Kaze No Naka No Mendori Reviews

  • Mar 01, 2014

    An uncharacteristically melodramatic offering from Ozu that trades his usual portrayal of resigned acceptance of misfortune for a reaction of shock and startling violence. After the war but before her husband has returned, Kinuyo Tanaka is too poor to pay for her toddler's hospital bills and turns to one night of prostitution to get the money. Of course, this ill-fated decision affects her and her relationship with her husband when he does return, despite everyone's acknowledgement that she had no choice. Despite the angst of the plot, Ozu's use of still life shots between scenes, a feature of his later classic films, has a calming effect. This wouldn't be the right place to start with Ozu, however: Late Spring or Tokyo Story are the classics (though his oeuvre is deep and subtle variations on his themes across films create richness).

    An uncharacteristically melodramatic offering from Ozu that trades his usual portrayal of resigned acceptance of misfortune for a reaction of shock and startling violence. After the war but before her husband has returned, Kinuyo Tanaka is too poor to pay for her toddler's hospital bills and turns to one night of prostitution to get the money. Of course, this ill-fated decision affects her and her relationship with her husband when he does return, despite everyone's acknowledgement that she had no choice. Despite the angst of the plot, Ozu's use of still life shots between scenes, a feature of his later classic films, has a calming effect. This wouldn't be the right place to start with Ozu, however: Late Spring or Tokyo Story are the classics (though his oeuvre is deep and subtle variations on his themes across films create richness).

  • May 01, 2013

    http://www.clevelandmovieblog.com/2013/05/a-hen-in-wind-may-4th-and-5th-at.html

    http://www.clevelandmovieblog.com/2013/05/a-hen-in-wind-may-4th-and-5th-at.html

  • Jan 26, 2013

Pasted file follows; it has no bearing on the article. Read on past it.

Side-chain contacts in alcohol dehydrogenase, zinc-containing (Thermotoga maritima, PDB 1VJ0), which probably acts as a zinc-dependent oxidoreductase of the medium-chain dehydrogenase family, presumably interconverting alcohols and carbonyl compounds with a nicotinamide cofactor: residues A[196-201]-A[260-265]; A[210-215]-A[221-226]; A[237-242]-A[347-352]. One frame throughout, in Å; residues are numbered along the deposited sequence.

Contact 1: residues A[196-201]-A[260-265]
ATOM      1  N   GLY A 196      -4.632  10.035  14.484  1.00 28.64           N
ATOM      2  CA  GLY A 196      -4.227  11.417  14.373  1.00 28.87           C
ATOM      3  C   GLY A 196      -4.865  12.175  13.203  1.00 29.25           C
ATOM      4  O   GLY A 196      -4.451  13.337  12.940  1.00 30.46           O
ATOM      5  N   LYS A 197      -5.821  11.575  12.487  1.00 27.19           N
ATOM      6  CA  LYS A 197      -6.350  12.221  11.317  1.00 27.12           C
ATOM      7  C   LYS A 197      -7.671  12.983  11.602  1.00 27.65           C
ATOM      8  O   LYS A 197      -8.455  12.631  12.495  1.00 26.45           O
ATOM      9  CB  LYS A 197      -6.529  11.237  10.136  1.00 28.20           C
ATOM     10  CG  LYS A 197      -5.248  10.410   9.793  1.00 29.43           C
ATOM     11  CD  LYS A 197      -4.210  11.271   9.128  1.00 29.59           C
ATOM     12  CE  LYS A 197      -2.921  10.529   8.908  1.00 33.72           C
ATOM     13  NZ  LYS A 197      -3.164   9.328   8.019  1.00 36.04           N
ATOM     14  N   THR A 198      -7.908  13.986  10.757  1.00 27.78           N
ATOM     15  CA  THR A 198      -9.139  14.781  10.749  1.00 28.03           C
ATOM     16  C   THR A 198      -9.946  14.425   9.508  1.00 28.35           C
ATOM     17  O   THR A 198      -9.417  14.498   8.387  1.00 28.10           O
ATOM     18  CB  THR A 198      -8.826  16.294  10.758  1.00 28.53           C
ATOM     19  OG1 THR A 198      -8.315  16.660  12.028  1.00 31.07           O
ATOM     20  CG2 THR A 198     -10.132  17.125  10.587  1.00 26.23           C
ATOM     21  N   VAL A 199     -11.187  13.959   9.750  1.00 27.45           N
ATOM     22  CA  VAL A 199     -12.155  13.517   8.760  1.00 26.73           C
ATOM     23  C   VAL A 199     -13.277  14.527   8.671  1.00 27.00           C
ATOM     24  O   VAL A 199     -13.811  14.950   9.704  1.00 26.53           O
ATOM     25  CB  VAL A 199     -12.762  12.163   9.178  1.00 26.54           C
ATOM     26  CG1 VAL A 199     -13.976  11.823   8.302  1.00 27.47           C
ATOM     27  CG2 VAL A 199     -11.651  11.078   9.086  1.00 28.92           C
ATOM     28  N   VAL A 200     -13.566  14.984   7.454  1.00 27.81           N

One of Ozu's lesser known works, A Hen in the Wind is nevertheless a superb exploration of life in Japan in the immediate aftermath of WWII, as encapsulated by one woman's struggle to scrape a living, and pay for her son's medical bills, in the absence of her to-be repatriated husband. In true Ozu style, the film does not dwell either on her desperation or even depict her turn to prostitution, but instead takes as its focus the tensions between wife and husband following the latter's repatriation when, against the advice of her friend Akiko, Tokiko tells him about the child's illness and her resorting to prostitution. The film is a deft and subtle portrayal of the tensions between man and wife as a result of Tokiko's act. While her husband sulks and struggles to come to terms with the apparent depths she sunk to in his absence, Tokiko is shown seeking consolation from Akiko, who though generous materially spends a great deal of time chastising Tokiko, first for selling her body and then for being honest with her husband. This ambiguous third character - who might either be very controlling or attempting to educate her friend - adds an extra dimension to Tokiko's loneliness and reminds us of the social paradigms against which she is being judged in wider society. Even after Shuichi visits the brothel at which his wife worked, which employs (atypically for Ozu) a moving camera angle to great effect to portray the intensity of his journey there, where he finds a young prostitute work out of sympathy, he is still unable to forgive his wife (Ozu thus highlights to his audience Shuichi's irrationality), and it takes a climatic scene of sudden and shocking violence, made all the more heart-rendering by Tokiko's subdued and almost pathetic response, for Shuichi to finally accept her actions. Both the lead characters, and the more minor ones, are convincingly portrayed, and none ever resort to melodrama, either in script or performance, to achieve a compelling emotional intensity uncharacteristic of an Ozu film. Ozu masterfully depicts the social setting through the simple dialogue of Tokiko's cohabitants, which refers frequent references to the rising price of food, and the recurrent motif of what appears to be some sort of stadium in the process of being built. The juxtaposition of the recovery and the difficulties it imposes on individuals helps the viewer relate Tokiko to the wider socio-economic conditions of late 1940s Japan, and echoes the contradiction of Shuichi's empathy for a stranger, whilst not forgiving his wife. Like Ozu's best known films, this is a family drama, albeit grittier in focus. The camera may move more than usual, but the same elliptic structure and other hallmarks are present. Perhaps it was because it was slightly less subtle than other Ozu films, with emotions laid raw for the audience to see, it has faded into obscurity, but in truth the film is a well crafted exposition of the unforgiving value judgements passed on individuals, painted against the background of Japan's immediate post-war difficulties.